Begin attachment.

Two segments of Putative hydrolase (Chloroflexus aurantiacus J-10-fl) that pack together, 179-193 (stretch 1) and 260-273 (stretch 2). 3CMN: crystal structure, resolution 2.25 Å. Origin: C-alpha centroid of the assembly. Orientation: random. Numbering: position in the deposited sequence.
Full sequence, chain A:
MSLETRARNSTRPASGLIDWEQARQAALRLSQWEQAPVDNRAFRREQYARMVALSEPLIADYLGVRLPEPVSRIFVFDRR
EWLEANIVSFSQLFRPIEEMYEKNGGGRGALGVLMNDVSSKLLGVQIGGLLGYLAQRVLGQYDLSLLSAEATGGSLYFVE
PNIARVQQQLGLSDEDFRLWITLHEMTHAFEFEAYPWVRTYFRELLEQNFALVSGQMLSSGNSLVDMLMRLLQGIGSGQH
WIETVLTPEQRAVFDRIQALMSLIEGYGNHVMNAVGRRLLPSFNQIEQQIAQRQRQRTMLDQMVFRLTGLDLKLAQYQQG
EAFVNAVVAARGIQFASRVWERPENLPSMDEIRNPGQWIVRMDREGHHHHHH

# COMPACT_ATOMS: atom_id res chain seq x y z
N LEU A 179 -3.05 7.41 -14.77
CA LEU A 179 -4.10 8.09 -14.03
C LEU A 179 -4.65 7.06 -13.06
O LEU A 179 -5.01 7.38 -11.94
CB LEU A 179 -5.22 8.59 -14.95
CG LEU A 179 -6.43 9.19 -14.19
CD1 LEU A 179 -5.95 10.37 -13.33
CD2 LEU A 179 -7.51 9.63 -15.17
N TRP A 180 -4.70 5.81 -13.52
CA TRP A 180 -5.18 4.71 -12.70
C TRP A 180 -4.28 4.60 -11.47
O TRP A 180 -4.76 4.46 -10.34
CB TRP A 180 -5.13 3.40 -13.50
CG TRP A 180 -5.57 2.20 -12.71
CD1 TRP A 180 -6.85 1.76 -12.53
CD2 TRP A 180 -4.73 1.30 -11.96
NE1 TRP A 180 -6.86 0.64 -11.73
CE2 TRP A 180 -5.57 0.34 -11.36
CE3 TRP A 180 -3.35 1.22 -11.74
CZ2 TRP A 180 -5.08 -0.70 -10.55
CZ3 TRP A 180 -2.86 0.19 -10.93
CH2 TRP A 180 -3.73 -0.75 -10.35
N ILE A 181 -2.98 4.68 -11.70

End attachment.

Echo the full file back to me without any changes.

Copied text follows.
Two segments of Putative hydrolase (Chloroflexus aurantiacus J-10-fl) that pack together, 179-193 (stretch 1) and 260-273 (stretch 2). 3CMN: crystal structure, resolution 2.25 Å. Origin: C-alpha centroid of the assembly. Orientation: random. Numbering: position in the deposited sequence.
Full sequence, chain A:
MSLETRARNSTRPASGLIDWEQARQAALRLSQWEQAPVDNRAFRREQYARMVALSEPLIADYLGVRLPEPVSRIFVFDRR
EWLEANIVSFSQLFRPIEEMYEKNGGGRGALGVLMNDVSSKLLGVQIGGLLGYLAQRVLGQYDLSLLSAEATGGSLYFVE
PNIARVQQQLGLSDEDFRLWITLHEMTHAFEFEAYPWVRTYFRELLEQNFALVSGQMLSSGNSLVDMLMRLLQGIGSGQH
WIETVLTPEQRAVFDRIQALMSLIEGYGNHVMNAVGRRLLPSFNQIEQQIAQRQRQRTMLDQMVFRLTGLDLKLAQYQQG
EAFVNAVVAARGIQFASRVWERPENLPSMDEIRNPGQWIVRMDREGHHHHHH

# COMPACT_ATOMS: atom_id res chain seq x y z
N LEU A 179 -3.05 7.41 -14.77
CA LEU A 179 -4.10 8.09 -14.03
C LEU A 179 -4.65 7.06 -13.06
O LEU A 179 -5.01 7.38 -11.94
CB LEU A 179 -5.22 8.59 -14.95
CG LEU A 179 -6.43 9.19 -14.19
CD1 LEU A 179 -5.95 10.37 -13.33
CD2 LEU A 179 -7.51 9.63 -15.17
N TRP A 180 -4.70 5.81 -13.52
CA TRP A 180 -5.18 4.71 -12.70
C TRP A 180 -4.28 4.60 -11.47
O TRP A 180 -4.76 4.46 -10.34
CB TRP A 180 -5.13 3.40 -13.50
CG TRP A 180 -5.57 2.20 -12.71
CD1 TRP A 180 -6.85 1.76 -12.53
CD2 TRP A 180 -4.73 1.30 -11.96
NE1 TRP A 180 -6.86 0.64 -11.73
CE2 TRP A 180 -5.57 0.34 -11.36
CE3 TRP A 180 -3.35 1.22 -11.74
CZ2 TRP A 180 -5.08 -0.70 -10.55
CZ3 TRP A 180 -2.86 0.19 -10.93
CH2 TRP A 180 -3.73 -0.75 -10.35
N ILE A 181 -2.98 4.68 -11.70